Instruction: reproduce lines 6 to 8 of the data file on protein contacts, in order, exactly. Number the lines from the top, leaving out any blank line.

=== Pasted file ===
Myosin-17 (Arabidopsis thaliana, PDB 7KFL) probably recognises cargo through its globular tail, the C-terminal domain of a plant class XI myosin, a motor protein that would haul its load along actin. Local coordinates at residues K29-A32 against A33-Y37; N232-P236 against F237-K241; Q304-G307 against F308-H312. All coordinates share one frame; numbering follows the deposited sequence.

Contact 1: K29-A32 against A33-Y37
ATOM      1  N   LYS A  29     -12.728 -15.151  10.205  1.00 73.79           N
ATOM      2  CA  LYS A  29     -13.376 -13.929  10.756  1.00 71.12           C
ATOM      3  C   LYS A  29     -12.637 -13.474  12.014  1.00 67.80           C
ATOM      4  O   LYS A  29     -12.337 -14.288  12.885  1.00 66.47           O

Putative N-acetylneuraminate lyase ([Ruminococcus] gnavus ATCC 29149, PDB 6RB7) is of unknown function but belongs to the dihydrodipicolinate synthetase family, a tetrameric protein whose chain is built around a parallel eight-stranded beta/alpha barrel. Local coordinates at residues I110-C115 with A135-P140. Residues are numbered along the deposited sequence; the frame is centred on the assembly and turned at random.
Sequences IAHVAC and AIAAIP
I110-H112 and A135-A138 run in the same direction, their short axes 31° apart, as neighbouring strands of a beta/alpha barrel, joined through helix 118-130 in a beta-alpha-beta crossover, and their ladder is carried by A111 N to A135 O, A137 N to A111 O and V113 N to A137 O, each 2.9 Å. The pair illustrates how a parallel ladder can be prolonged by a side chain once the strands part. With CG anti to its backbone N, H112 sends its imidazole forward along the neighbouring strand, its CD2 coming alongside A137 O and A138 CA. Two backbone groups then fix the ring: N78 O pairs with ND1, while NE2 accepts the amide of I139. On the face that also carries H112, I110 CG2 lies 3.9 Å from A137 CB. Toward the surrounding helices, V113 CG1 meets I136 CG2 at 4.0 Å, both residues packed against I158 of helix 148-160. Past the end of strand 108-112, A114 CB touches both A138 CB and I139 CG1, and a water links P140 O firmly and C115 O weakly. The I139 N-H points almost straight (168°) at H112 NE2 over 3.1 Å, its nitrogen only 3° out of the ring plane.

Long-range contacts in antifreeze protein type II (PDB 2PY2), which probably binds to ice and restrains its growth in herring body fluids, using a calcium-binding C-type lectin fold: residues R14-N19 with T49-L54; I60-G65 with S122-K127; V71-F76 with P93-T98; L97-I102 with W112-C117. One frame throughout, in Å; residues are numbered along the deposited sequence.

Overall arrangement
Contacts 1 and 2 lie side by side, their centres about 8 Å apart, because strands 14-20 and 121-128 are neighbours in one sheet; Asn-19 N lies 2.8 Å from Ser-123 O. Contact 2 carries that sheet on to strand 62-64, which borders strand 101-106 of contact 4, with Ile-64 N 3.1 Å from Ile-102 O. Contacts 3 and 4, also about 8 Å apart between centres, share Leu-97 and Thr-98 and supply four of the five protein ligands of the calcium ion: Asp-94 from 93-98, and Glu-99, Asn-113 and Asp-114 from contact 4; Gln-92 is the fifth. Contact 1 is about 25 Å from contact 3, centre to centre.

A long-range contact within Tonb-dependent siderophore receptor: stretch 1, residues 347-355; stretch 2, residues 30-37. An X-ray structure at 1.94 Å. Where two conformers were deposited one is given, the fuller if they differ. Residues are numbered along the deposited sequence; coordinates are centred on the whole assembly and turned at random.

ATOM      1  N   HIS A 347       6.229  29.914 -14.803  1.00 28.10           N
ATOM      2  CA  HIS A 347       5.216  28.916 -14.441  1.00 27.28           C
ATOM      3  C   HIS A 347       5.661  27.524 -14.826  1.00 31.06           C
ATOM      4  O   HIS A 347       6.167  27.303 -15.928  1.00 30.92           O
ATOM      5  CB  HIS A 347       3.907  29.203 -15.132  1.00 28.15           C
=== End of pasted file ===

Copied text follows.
ATOM      4  O   LYS A  29     -12.337 -14.288  12.885  1.00 66.47           O

Putative N-acetylneuraminate lyase ([Ruminococcus] gnavus ATCC 29149, PDB 6RB7) is of unknown function but belongs to the dihydrodipicolinate synthetase family, a tetrameric protein whose chain is built around a parallel eight-stranded beta/alpha barrel. Local coordinates at residues I110-C115 with A135-P140. Residues are numbered along the deposited sequence; the frame is centred on the assembly and turned at random.
Sequences IAHVAC and AIAAIP